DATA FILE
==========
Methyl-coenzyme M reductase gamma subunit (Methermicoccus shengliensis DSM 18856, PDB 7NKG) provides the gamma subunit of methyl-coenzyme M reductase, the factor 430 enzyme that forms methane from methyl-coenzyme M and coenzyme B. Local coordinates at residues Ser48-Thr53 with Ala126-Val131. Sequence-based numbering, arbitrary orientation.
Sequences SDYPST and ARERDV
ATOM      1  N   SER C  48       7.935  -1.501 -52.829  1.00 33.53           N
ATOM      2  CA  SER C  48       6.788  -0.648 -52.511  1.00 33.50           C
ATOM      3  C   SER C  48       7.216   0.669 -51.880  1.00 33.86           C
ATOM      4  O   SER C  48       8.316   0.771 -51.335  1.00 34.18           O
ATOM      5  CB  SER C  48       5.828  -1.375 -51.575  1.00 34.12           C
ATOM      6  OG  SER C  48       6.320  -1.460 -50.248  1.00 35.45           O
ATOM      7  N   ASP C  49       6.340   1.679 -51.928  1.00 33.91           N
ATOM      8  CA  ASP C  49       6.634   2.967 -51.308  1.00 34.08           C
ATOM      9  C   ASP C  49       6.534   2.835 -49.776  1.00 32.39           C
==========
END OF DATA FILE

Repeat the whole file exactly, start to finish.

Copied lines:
Methyl-coenzyme M reductase gamma subunit (Methermicoccus shengliensis DSM 18856, PDB 7NKG) provides the gamma subunit of methyl-coenzyme M reductase, the factor 430 enzyme that forms methane from methyl-coenzyme M and coenzyme B. Local coordinates at residues Ser48-Thr53 with Ala126-Val131. Sequence-based numbering, arbitrary orientation.
Sequences SDYPST and ARERDV
ATOM      1  N   SER C  48       7.935  -1.501 -52.829  1.00 33.53           N
ATOM      2  CA  SER C  48       6.788  -0.648 -52.511  1.00 33.50           C
ATOM      3  C   SER C  48       7.216   0.669 -51.880  1.00 33.86           C
ATOM      4  O   SER C  48       8.316   0.771 -51.335  1.00 34.18           O
ATOM      5  CB  SER C  48       5.828  -1.375 -51.575  1.00 34.12           C
ATOM      6  OG  SER C  48       6.320  -1.460 -50.248  1.00 35.45           O
ATOM      7  N   ASP C  49       6.340   1.679 -51.928  1.00 33.91           N
ATOM      8  CA  ASP C  49       6.634   2.967 -51.308  1.00 34.08           C
ATOM      9  C   ASP C  49       6.534   2.835 -49.776  1.00 32.39           C